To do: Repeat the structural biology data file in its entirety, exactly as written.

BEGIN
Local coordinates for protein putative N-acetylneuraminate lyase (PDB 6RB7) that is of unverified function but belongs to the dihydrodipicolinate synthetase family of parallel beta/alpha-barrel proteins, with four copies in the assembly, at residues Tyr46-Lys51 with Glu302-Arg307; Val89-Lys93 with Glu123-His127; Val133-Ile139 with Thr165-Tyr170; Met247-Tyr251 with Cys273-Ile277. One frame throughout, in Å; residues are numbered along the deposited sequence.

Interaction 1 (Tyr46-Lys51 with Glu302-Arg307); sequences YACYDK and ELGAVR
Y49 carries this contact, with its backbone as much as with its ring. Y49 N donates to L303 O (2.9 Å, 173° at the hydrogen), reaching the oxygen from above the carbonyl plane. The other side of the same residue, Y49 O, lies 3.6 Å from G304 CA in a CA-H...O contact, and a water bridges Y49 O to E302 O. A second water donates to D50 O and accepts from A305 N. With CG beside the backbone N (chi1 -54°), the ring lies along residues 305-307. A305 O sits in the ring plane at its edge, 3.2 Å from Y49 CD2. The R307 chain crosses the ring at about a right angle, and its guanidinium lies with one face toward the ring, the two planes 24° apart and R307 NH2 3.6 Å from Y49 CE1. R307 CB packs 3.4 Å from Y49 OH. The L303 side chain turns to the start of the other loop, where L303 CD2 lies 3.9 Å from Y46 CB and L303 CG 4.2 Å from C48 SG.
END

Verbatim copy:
Local coordinates for protein putative N-acetylneuraminate lyase (PDB 6RB7) that is of unverified function but belongs to the dihydrodipicolinate synthetase family of parallel beta/alpha-barrel proteins, with four copies in the assembly, at residues Tyr46-Lys51 with Glu302-Arg307; Val89-Lys93 with Glu123-His127; Val133-Ile139 with Thr165-Tyr170; Met247-Tyr251 with Cys273-Ile277. One frame throughout, in Å; residues are numbered along the deposited sequence.

Interaction 1 (Tyr46-Lys51 with Glu302-Arg307); sequences YACYDK and ELGAVR
Y49 carries this contact, with its backbone as much as with its ring. Y49 N donates to L303 O (2.9 Å, 173° at the hydrogen), reaching the oxygen from above the carbonyl plane. The other side of the same residue, Y49 O, lies 3.6 Å from G304 CA in a CA-H...O contact, and a water bridges Y49 O to E302 O. A second water donates to D50 O and accepts from A305 N. With CG beside the backbone N (chi1 -54°), the ring lies along residues 305-307. A305 O sits in the ring plane at its edge, 3.2 Å from Y49 CD2. The R307 chain crosses the ring at about a right angle, and its guanidinium lies with one face toward the ring, the two planes 24° apart and R307 NH2 3.6 Å from Y49 CE1. R307 CB packs 3.4 Å from Y49 OH. The L303 side chain turns to the start of the other loop, where L303 CD2 lies 3.9 Å from Y46 CB and L303 CG 4.2 Å from C48 SG.